Jokowi reshuffled his economic team in August, and has also shaken up some state enterprises such as PT Pertamina with new management teams. There’s no sign Jokowi has been able to improve regional administrations, with central government funds stuck at the local level and forest fires still spreading haze pollution across Southeast Asia after a deadline to stop them.


Jokowi pledged to build 30 new dams, 15 airports, 24 ports, and 3,258 kilometers of railroads among infrastructure plans. After a slow start, there are signs some projects are starting to get going.

The government opened the taps for a Chinese-built dam in August and state companies agreed terms with China for a new railway to Bandung this month. Jokowi attended a ground-breaking ceremony for a $4 billion coal-fired power plant that he said would start after years of delays. Yet the Japanese investors in the project say they have not fully acquired the land they need.

“It’s all going to depend on implementation,” said Gundy Cahyadi, an economist at DBS Group Holdings Ltd. in Singapore, adding this will depend on factors such as improving the bureaucracy and use of a land acquisition law. “The implementation of projects has been quite disappointing.”


Jokowi pledged to fund infrastructure by gradually reducing fuel subsidies. As oil prices fell last year, he took advantage by scrapping gasoline subsidies, a move seen as a major policy success. The decision “took guts,” Rowland said.

However, as oil prices recovered, and workers protested over Asia’s highest inflation rate, Jokowi has effectively reintroduced subsidies by keeping fuel prices low, shifting the burden for losses onto Pertamina.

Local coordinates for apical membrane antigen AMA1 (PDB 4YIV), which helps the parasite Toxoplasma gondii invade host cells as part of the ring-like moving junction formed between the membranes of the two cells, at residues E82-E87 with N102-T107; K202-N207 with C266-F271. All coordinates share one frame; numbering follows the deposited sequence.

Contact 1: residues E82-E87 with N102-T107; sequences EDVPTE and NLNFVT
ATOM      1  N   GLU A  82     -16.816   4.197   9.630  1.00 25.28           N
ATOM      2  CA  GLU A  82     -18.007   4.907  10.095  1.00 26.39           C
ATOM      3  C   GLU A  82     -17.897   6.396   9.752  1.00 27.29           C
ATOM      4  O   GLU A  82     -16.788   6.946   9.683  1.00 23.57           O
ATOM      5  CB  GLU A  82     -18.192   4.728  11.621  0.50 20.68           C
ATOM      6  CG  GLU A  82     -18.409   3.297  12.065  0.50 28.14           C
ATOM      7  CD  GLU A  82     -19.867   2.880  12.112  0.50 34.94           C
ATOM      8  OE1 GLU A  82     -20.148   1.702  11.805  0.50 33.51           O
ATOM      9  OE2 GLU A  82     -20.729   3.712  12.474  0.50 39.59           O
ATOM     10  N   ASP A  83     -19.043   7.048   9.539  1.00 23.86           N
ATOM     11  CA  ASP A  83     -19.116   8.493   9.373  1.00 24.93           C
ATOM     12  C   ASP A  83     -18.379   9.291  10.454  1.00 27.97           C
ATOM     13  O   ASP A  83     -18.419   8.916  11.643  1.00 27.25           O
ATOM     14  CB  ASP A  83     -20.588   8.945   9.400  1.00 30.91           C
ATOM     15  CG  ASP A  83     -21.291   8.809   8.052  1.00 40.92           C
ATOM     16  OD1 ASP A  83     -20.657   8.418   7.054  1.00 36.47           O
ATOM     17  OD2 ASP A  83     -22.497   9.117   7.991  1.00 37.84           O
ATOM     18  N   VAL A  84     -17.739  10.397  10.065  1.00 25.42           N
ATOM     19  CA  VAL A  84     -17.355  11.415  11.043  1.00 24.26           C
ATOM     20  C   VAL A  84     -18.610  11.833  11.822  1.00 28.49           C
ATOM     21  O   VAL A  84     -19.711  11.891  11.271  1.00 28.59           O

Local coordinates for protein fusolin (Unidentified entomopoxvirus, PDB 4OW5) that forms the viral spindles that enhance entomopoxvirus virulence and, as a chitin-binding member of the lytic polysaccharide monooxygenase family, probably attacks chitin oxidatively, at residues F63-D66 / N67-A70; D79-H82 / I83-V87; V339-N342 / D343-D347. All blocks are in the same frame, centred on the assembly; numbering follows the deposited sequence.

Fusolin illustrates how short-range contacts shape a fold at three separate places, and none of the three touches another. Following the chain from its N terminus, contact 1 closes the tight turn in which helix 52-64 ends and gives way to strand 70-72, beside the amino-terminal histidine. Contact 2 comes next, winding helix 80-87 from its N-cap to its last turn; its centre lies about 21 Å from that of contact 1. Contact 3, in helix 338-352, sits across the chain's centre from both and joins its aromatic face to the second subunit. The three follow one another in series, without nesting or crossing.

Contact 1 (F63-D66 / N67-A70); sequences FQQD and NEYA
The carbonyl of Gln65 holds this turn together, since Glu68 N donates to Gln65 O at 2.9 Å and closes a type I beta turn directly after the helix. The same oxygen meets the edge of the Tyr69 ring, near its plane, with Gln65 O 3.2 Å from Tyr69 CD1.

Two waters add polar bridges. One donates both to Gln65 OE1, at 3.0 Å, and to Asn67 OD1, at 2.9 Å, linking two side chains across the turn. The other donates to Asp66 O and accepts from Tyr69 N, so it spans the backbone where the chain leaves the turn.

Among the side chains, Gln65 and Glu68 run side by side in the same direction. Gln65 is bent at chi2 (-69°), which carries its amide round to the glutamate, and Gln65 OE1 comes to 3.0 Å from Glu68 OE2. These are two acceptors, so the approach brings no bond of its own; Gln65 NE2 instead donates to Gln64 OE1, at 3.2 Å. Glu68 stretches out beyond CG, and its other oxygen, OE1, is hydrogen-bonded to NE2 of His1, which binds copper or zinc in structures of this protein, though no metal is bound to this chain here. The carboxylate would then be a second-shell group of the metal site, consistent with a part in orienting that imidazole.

The subsidy policy’s “de facto semi-reversal since then is probably indicative of the reluctance to push through all the way when faced with political realities, especially in the face of the decline in his public rating,” said Wiranto.


Jokowi vowed after wining the July election to cut corruption by 70 percent by building new systems, such as electronic tax collection, and the remainder by adding staff to the anti-graft agency known as the KPK.

This issue has perhaps been the biggest disappointment for his supporters. The KPK named Jokowi’s choice for police chief a suspect and the police retaliated by investigating the agency’s commissioners, leading several to step down. Since then, there have been few high profile arrests by the agency.

“Jokowi has ignored the fundamental aspects of civil freedom, legal reform, improvement in corruption eradication and settlement of human rights violations,” said the Setara Institute for Democracy and Peace, a Jakarta-based research body.


A “dangerous” level of inequality threatens the world’s fourth most-populous nation, Jokowi told Bloomberg in February.

The economic slowdown isn’t helping. Around 43,000 workers in Indonesia lost their jobs between January and September, the Bisnis Indonesia newspaper reported. The country’s poverty rate was 11.25 percent in March, up from 10.96 percent in September before Jokowi took office.

— With assistance by Rieka Rahadiana, and Yudith Ho